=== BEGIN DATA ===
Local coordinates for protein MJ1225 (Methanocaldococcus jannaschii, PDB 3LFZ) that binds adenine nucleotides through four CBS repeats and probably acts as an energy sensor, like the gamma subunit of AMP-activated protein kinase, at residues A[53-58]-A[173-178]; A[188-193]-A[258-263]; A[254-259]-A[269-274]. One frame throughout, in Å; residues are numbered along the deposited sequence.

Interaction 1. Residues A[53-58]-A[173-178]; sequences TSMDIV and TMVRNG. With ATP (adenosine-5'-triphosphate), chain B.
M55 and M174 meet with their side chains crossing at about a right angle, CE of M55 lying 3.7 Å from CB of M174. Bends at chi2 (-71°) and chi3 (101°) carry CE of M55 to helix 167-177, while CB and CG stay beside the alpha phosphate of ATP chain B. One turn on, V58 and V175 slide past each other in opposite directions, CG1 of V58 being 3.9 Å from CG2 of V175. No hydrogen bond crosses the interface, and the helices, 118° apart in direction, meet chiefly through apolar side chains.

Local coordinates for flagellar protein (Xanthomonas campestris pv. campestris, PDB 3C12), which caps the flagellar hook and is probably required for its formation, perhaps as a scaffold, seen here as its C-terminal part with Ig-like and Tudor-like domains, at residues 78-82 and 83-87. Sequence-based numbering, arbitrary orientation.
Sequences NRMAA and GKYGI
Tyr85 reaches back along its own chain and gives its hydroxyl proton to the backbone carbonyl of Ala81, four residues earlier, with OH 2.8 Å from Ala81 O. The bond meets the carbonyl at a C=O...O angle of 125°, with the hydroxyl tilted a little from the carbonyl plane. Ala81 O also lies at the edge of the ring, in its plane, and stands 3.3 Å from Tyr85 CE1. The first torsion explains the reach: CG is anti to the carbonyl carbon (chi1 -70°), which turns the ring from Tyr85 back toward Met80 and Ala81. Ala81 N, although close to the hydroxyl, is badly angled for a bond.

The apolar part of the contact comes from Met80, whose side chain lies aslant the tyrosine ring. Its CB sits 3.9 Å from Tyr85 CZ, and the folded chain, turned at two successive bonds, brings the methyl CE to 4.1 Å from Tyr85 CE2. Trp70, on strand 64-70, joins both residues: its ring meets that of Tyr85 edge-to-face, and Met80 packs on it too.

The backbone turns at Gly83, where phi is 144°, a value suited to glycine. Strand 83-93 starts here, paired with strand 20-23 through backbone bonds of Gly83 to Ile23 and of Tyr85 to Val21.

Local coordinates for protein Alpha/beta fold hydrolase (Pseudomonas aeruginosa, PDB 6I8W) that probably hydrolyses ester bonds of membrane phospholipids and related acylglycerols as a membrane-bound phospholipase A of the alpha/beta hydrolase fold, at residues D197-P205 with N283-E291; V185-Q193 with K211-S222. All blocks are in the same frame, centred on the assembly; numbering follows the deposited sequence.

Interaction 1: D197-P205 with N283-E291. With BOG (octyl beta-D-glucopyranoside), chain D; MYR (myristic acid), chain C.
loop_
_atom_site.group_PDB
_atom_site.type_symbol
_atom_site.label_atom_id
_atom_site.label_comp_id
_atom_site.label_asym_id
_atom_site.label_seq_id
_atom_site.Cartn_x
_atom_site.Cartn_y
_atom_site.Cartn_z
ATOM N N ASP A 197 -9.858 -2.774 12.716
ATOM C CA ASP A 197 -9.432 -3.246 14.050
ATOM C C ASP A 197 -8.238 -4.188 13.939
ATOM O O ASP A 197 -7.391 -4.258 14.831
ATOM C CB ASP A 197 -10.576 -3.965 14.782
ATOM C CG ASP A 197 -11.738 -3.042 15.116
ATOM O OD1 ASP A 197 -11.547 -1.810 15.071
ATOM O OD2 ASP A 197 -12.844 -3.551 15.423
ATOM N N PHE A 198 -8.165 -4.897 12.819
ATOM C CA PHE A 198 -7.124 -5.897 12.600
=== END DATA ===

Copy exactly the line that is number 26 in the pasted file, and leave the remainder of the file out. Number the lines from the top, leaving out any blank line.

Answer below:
ATOM C CG ASP A 197 -11.738 -3.042 15.116